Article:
The output of the fore and aft motors is identical, although, in hard cornering, the front axle’s unit is dialled back slightly to give a slight hint of oversteer. We only occasionally felt this, however; most of the time it seems to be the front that wants to give way. Grip and traction are very good, though, thanks in large part to decent tyres; the 2 uses Continental Sport Contact 6 hoops when the Performance Pack is specced.
On the specced-out launch edition cars coming to the market first, that option is £900, which seems like a bit of a bargain when you’re getting performance Brembo brakes finished in something brilliantly called ‘Swedish gold’, plus Ohlins dampers. However, the shocks are manually adjustable, which just seems like an odd thing for a car like this. I can’t imagine many Polestar 2 owners lifting the bonnet to give their dampers a few clicks of adjustment.
Out of the 22 settings, our test car was left in the middle, which seemed to offer a good compromise between comfort and stability. The body roll isn’t excessive, and fast changes of direction are possible without the 2 getting flummoxed, despite it weighing a borderline obese 2.1 tonnes. As with a lot of EVs, the Polestar ‘fastback’ gets away with it by having that heavy slab of battery cells mounted low, keeping the centre of gravity closer to the tarmac.
As we’ve experienced on all modern Volvos, the power steering is too keen to self-centre, giving it a strangely ‘springy’ feel, but that’s perfectly liveable. Overall in the dynamics department, the Polestar 2 does more than it needs to; despite the M3-baiting power and torque figures, this isn’t supposed to be a super saloon.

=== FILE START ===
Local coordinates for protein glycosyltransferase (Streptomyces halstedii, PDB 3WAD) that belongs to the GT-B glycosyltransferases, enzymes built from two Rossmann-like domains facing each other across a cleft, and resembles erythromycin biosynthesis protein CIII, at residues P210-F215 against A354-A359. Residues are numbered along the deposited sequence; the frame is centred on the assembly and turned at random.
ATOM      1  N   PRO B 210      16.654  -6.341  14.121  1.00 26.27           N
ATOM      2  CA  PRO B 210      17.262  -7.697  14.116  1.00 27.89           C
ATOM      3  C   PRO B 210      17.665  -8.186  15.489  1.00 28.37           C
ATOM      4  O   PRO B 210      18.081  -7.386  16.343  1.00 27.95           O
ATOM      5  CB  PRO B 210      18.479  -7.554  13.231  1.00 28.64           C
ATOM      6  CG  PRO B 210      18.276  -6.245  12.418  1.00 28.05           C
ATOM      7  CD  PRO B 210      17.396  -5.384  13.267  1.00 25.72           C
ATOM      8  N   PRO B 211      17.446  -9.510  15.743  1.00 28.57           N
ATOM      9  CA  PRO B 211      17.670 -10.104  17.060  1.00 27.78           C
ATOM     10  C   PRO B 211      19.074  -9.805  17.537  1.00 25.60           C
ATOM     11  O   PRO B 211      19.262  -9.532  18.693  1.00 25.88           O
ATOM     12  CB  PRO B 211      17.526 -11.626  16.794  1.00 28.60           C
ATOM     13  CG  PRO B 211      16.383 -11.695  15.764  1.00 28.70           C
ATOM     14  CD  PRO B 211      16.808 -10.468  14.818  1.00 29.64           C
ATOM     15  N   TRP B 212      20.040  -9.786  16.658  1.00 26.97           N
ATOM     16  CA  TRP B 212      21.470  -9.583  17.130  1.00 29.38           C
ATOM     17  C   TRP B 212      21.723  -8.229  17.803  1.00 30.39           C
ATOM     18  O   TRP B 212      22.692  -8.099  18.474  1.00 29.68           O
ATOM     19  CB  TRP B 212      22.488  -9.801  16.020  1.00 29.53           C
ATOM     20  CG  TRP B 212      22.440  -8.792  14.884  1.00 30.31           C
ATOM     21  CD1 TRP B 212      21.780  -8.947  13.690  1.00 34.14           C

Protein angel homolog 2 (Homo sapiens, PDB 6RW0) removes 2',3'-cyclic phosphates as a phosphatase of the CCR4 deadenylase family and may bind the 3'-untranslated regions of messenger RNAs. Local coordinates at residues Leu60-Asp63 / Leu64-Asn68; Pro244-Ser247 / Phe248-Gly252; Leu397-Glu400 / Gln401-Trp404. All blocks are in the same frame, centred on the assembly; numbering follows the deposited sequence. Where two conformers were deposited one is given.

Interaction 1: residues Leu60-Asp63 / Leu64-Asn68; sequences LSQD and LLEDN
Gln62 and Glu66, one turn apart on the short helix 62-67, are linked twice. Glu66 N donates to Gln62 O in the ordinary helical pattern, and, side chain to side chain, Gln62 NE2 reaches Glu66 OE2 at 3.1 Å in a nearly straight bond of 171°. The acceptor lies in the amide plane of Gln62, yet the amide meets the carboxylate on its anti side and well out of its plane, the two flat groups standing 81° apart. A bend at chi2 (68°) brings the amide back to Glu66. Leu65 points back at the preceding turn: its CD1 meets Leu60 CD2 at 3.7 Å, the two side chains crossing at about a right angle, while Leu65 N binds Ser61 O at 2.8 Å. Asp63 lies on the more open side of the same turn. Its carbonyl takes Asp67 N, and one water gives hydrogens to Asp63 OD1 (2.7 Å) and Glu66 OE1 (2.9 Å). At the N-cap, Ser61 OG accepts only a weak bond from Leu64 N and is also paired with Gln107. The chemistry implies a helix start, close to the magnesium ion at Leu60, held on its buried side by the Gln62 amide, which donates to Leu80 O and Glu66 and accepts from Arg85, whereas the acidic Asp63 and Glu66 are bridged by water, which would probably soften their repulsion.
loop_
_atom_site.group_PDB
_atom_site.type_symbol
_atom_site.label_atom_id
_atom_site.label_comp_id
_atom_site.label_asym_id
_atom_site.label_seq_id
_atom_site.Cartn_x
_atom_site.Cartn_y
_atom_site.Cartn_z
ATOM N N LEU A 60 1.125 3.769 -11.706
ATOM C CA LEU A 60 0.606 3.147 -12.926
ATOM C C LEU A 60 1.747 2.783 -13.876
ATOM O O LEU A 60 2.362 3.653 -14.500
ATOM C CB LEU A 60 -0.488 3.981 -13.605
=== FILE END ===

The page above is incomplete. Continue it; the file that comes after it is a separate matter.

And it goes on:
When driven normally, the 2 does leave you wanting for a slightly smoother ride, so it is probably worth leaving the Performance Pack option left unticked. Refinement is great, though, and if there were any conspicuous NVH issues, you’d know about it since there’s no engine note to drown them out.
According to the WLTP test cycle, the Polestar 2 has a range of up to 292 miles, although fully juiced, the car gives an estimate of 260 miles. Our motorway-heavy drive home from the launch event yielded consumption of around 30kWh per 100 kilometres, but drive more sympathetically and mix in some urban miles, and a real-world range well over 200 miles should be easily doable.
When you’re out of charge, it takes just under 12 hours to bring the 78kWh battery to 100 per cent using a 7kW domestic wall box. The 2 has 150kWh charging capability, so if you can find a powerful enough station (they’re still like rocking horse excrement currently), you’re looking at an 80 per cent charge in under 30 minutes. That’s the level Polestar recommends you charge to most of the time in any case, to prolong battery life.
Firm damping on Performance Pack models aside, it’s hard to find much wrong with the Polestar 2. Perhaps it might have been roomier if it was built from the ground up as an EV rather than using Volvo/Geely’s CMA platform, but it’s not cramped either.
It’s not especially cheap at £49,900, of course; for the same money, you’ll be able to get into a Tesla Model 3 that’s faster and quite a bit lighter. That will be at the expense of build quality, of course, and it’s worth pointing out there are cheaper 2s on the way.
The Polestar 2 isn’t just a strong choice in the EV world, either. Unless you’re regularly smashing out journeys well beyond the car’s healthy range, it’d be a great alternative to a mid-to-high-spec BMW 3-series. Quite the feat when not so long ago, an ‘electric car’ meant something like a Gee Whizz. The Polestar 2 is another sign of how far the genre has come.